Have the development issues been resolved?
It's been several months since we last heard anything about the Aston Martin Valkyrie, the UK marque's highly anticipated street-legal hypercar. Today's news seems to pick up from last August when we reported Valkyrie prototypes were experiencing some reliability and handling problems discovered after the first round of road testing.
Aston Martin had a couple of options: make the hypercar track-only, which could pose a problem for the 150 committed buyers, or delay the launch again. Either way, buyers' frustrations would be justified.
The Supercar Blog now claims it has inside information that production will officially get underway this summer with deliveries to be completed by mid-2021. We've reached out to Aston Martin seeking confirmation and we'll update this space if we receive a relevant response.
This news comes just a few days following a new report claiming the Valkyrie's main rival, the Mercedes-AMG One, will also begin customer deliveries later this year. Both racecar-inspired vehicles were initially set to launch nearly two years ago. While the AMG One is powered by a 1.6-liter V6 engine plug-in hybrid powertrain setup, the Valkyrie features a Cosworth-built 6.5-liter naturally aspirated V12 engine and a Rimac-supplied KERS hybrid system. A combined total of 1,176 horsepower is expected. The AMG One will have a similar output.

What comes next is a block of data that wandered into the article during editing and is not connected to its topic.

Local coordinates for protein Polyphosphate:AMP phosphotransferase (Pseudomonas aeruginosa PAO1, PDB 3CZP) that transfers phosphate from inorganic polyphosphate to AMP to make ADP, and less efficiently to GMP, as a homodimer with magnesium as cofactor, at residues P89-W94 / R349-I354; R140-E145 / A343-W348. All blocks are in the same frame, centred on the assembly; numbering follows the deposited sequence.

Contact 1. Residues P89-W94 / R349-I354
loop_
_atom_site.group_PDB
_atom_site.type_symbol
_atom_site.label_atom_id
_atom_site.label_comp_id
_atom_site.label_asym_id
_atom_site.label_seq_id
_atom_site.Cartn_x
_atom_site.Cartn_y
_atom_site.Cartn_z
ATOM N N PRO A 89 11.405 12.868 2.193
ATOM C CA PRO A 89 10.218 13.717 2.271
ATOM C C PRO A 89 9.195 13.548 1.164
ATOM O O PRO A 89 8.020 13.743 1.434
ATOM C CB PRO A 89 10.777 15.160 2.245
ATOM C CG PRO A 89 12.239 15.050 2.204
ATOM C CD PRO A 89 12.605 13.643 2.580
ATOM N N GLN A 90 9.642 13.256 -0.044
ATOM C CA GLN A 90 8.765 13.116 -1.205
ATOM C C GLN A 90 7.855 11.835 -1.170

Neither hypercar aims to record new top speed records but rather focus on the overall driving experience and, perhaps, set a few lap records. Aston Martin is also building a track-only version of the Valkyrie called the AMR Pro, limited to a mere 25 examples.
The road-going versions are priced at $3.25 million each and the track cars might be slightly less. The fact that the Valkyrie could hit the road in the coming months is a great sign Aston Martin is continuing to get its finances in order following a $95 million loss in the first half of 2019.
This troubling situation set into motion a number of things, mainly the replacement of CEO Andy Palmer with former AMG CEO Tobias Moers and Canadian billionaire Lawrence Stroll's $657 million investment that saw him installed as Executive Chairman. The previously planned lineup of all-electric Lagonda-branded vehicles has been shelved under Stroll's direction and a return to F1 racing is underway, which will coincide nicely with the reveal of the new F1 tech-derived hypercar.